Outdated technology leads to calls to “bring the NHS into the 21st century”

  • September 12, 2018
  • Background

    The Health Secretary, Matt Hancock, has outlined plans to update technology across the NHS. The Health Secretary will announce a £200mn fund to help NHS trusts enhance systems so patient records can be stored safely.

    In 2017, a ransomware attack resulted in “unprecedented” chaos. Experts confirmed several hundred thousand NHS computers were using old operating systems such as Windows XP. Current systems show a lack of uniformity with separate medical records kept for A&E departments, GPs and ambulance services. This has led to a delay in patients receiving treatment.

    A new NHS app will be trialled later this month allowing patients to book appointments, access medical records and record their organ donation choice.

    The difficulties with being able to obtain a full history of a patient’s treatment have been highlighted as a factor contributing to the death of 13 year old Tamara Mills from Newcastle in 2015. Tamara tragically died of a fatal asthma attack despite being seen by health professionals 47 times, and despite her records giving a clear picture of a deterioration and increased reliance on medication.

    Research has shown that Britain’s asthma rate is one of the worst in Europe with a 20 percent increase in deaths over the past five years. Asthma UK says their research shows 65 percent of people with the condition are not receiving the basic care they require such as yearly reviews and checks of inhaler use.

    In 2014 the Royal College of Physicians (RCP) reported that two thirds of deaths (and nearly all deaths in children) might have been prevented with proper care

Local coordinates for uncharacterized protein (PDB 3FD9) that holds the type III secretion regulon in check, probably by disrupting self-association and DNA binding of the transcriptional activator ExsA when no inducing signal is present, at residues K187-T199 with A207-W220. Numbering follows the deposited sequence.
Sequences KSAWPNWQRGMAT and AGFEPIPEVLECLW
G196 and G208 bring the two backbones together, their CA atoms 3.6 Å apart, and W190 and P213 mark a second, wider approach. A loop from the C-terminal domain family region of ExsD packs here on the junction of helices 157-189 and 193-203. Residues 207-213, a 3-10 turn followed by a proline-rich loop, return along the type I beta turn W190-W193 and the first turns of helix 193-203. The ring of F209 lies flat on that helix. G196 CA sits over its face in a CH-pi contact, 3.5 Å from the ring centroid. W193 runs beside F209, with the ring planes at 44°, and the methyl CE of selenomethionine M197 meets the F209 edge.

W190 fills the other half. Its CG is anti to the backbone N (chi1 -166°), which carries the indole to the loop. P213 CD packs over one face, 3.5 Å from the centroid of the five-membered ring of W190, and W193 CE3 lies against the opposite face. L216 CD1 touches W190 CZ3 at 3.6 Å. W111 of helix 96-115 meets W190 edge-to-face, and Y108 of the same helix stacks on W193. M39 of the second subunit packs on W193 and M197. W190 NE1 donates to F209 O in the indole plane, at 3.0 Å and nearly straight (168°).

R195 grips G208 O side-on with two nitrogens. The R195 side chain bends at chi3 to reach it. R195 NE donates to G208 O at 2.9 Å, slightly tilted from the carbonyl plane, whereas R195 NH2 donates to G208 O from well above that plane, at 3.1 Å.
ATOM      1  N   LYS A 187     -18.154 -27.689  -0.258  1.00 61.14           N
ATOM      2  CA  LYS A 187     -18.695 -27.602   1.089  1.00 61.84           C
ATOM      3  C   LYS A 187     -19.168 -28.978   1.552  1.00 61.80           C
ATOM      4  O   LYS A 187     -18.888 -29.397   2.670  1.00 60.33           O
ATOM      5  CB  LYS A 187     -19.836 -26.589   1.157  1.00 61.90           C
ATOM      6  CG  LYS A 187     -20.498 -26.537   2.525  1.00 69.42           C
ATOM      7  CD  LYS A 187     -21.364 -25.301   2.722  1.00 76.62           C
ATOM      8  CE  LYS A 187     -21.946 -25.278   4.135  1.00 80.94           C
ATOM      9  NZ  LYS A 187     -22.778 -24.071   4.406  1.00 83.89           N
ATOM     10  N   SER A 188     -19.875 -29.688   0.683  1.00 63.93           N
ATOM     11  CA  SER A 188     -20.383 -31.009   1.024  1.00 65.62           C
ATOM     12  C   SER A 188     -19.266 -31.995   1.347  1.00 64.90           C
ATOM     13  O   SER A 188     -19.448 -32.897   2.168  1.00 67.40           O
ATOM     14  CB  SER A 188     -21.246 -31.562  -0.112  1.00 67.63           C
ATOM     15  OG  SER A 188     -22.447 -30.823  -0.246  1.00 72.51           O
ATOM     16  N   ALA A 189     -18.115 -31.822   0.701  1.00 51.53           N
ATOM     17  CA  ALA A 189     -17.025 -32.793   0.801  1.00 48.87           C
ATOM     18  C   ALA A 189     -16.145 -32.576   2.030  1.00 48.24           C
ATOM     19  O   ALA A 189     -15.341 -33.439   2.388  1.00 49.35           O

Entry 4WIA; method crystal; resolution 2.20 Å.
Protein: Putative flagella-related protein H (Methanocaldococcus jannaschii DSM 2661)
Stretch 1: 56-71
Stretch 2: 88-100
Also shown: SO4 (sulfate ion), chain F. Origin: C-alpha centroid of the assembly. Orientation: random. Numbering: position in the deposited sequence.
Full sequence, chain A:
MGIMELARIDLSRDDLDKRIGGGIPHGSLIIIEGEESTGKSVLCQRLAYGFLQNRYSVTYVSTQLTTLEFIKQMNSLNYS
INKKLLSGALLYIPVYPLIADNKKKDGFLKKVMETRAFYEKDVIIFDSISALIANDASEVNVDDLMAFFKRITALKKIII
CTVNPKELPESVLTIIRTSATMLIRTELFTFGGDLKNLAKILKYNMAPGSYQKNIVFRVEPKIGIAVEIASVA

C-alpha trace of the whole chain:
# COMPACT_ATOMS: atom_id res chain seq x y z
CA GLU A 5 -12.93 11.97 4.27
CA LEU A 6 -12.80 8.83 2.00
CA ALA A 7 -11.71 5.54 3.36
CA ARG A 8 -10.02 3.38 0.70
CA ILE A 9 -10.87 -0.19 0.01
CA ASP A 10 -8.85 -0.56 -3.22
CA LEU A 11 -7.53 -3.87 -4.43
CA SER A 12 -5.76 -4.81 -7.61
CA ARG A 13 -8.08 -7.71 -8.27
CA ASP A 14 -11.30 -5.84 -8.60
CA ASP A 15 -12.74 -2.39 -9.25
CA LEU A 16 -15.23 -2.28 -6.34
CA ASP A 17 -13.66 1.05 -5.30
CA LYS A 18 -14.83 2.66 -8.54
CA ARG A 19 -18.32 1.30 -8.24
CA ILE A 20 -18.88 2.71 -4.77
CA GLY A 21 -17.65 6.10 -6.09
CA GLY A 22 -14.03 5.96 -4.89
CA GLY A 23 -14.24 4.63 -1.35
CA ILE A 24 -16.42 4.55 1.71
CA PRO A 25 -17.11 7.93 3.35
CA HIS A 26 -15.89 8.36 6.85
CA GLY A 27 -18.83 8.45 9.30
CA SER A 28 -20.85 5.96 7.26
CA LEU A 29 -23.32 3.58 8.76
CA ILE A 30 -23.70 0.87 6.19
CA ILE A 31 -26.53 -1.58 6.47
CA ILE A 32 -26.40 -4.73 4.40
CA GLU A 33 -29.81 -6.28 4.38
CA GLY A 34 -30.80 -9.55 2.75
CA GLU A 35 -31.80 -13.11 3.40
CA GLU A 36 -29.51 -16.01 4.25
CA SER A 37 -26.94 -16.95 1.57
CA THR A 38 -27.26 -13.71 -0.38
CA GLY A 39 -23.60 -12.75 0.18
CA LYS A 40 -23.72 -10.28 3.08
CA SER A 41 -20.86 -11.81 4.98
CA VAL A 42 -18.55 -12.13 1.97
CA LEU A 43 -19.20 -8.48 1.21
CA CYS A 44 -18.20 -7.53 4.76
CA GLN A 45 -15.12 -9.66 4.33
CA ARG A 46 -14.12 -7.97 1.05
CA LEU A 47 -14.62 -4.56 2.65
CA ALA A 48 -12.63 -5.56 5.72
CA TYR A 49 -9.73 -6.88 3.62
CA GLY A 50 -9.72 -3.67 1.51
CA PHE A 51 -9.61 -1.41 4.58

What our specialists have to say

    Charlotte Measures, Senior Associate from Medical Accident Group said: “I have been involved in asthma cases where children have died in a hospital setting and where there has been a failure to recognise a deterioration and escalate treatment in a timely manner. These are tragic cases for all concerned and I believe an improvement in technology can only help with early diagnosis and will also help clinical staff to act promptly to manage the risks, an issue the RCP highlighted in its report back in 2014.

    Charities like Asthma UK do a lot of excellent work in raising awareness and funding the cost of research into asthma but our poor record in terms of deaths from asthma in the UK demonstrates that there is still a lot of work to be done in terms of addressing issues, in particular with complacency amongst both sufferers and health professionals, that seem to accompany this condition.”

    As a highly experienced firm with expert teams based in Birmingham and Worcester, we have secured awards for many clients following negligent medical treatment. If you or a member of your family have suffered from poor medical treatment, Medical Accident Group can help. Our team of specialist medical negligence solicitors have over 30 years’ experience. We will guide you through the process of making a claim. If you believe you have a claim, call the team now on 0800 050 1668.

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